Lacey informs the crowd why she is more suited to follow in Cooley's footsteps.  "Most people have no idea what goes on behind the scenes. For twelve years I've made decisions on death cases (of if its?) jailhouse informants.... What I will say is, you need that seasoned (experience?) to lead the office over the next 12 years."  Lacey also stated she regards her colleagues with high esteem many of whom she's supervised, but the office requires a difficult skill-set.

Meyers states that Steve Cooley didn't have those skill sets before he became District Attorney.  Trutanich didn't manage others (when he became City Attorney). Meyers mentions the Tyquan Knox case and that she's a leader.  She's a former LA County Bar Association President.  "If my peers didn't think I could lead, I would not have been appointed."

Trutanich states, "Running a government agency is a talent."  He asserts he can run a budget and a payroll.  He talks about how he has managed the City Attorney's Office and came in under budget.  "We took on gangs. We took on banks."  I believe he said something to the effect that (no one on the podium?) tried a case while managing an office. (snip) You have to look at the track record to lead."  Newton asks Trutanich, "You didn't have that experience before (elected)."  Trutanich responds, "I had twenty years running an office before."  Trutanich goes onto say "Running a company and running a government (office?) is financial.... (snip) We've saved over (20 million?) in civil suits (by using) mock trials. (snip) We've tried more cases than any other City Attorney.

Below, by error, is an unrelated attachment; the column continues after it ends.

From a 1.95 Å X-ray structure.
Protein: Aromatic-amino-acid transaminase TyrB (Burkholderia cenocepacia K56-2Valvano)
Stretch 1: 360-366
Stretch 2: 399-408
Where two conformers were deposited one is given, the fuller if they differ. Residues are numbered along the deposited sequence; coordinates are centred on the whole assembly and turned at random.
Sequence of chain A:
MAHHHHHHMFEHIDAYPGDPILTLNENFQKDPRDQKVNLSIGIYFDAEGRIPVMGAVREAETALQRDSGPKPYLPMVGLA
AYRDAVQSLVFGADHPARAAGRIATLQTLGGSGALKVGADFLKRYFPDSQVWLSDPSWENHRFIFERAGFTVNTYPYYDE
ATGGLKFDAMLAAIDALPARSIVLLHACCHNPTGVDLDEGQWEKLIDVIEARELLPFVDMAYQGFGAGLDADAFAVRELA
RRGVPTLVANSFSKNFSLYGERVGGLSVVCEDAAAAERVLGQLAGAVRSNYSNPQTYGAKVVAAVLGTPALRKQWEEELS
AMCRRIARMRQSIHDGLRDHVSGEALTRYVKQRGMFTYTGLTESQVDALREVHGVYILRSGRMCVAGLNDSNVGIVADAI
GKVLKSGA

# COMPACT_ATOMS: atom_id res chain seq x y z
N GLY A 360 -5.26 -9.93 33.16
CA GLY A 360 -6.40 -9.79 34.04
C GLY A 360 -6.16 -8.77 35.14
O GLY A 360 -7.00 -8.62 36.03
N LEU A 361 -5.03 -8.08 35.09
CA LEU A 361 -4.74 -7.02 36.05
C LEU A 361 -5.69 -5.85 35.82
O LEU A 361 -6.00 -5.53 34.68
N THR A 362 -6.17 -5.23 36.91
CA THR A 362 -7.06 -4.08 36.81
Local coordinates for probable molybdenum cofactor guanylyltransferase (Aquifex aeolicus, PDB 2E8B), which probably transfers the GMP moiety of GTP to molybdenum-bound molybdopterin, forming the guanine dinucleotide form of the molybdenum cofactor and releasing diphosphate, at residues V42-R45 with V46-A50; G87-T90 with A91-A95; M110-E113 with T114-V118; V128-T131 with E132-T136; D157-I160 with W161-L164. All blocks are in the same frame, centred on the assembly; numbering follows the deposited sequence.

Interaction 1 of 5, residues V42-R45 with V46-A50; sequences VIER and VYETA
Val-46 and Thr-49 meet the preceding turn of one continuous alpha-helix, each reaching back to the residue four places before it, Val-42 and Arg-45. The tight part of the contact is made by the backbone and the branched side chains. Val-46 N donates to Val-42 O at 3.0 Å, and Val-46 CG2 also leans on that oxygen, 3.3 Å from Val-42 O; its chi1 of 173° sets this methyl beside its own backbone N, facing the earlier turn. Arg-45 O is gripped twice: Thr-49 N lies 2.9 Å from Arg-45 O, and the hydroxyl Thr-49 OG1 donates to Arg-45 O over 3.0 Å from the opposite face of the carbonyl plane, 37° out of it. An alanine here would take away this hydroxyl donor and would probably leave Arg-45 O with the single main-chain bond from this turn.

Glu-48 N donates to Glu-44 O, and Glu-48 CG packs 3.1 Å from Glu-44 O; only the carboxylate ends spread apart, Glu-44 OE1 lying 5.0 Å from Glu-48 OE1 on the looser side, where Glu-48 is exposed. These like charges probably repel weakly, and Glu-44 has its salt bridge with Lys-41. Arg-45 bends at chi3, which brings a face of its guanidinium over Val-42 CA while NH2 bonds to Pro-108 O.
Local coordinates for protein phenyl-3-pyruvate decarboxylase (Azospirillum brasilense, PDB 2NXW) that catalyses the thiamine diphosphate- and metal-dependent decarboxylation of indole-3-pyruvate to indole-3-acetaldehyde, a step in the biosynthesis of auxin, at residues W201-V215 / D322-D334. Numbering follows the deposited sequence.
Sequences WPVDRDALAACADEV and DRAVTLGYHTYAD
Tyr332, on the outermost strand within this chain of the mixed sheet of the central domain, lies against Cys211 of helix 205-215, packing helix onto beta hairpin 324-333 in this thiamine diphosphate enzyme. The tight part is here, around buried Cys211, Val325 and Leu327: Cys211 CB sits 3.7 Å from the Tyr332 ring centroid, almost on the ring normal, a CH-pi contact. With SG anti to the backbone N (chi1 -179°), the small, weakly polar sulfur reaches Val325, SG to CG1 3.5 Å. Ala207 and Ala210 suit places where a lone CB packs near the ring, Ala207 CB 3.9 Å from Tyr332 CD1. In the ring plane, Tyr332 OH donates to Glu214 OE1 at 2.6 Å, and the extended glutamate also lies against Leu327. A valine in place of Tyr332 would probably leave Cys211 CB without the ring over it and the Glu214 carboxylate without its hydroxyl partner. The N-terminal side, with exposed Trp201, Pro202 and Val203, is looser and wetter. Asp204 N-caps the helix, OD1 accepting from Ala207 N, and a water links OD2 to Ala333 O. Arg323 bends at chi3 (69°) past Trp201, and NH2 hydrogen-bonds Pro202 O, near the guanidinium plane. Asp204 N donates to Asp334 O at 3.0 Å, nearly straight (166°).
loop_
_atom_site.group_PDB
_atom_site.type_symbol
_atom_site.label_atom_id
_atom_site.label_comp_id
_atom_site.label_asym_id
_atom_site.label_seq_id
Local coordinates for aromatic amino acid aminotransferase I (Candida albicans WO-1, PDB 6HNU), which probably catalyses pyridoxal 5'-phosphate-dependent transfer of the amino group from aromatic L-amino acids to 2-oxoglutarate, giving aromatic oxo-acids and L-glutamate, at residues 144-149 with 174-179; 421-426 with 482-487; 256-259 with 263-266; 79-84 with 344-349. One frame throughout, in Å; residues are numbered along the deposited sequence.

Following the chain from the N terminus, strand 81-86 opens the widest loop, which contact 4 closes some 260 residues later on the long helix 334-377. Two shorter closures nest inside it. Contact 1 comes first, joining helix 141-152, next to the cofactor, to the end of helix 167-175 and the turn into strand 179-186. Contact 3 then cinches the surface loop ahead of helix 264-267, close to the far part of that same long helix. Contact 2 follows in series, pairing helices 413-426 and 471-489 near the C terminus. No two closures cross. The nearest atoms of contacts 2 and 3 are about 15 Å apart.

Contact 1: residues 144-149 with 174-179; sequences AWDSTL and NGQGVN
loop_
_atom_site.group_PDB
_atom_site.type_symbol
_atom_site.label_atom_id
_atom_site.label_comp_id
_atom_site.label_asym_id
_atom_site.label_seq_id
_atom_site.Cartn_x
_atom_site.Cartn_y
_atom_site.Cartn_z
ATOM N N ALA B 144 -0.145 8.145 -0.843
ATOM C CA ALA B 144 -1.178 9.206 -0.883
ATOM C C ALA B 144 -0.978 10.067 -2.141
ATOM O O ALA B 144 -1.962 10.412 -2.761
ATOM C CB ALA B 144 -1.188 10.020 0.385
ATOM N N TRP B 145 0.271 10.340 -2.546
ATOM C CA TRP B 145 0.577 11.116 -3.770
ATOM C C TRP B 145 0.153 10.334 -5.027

The candidates are asked to describe their vision for the DA's Offie.

Breault: "My policy and role ad DA will be the same as any other citizens: advocate at Sacramento for policies and things (you? we?) want (modified?); laws changed.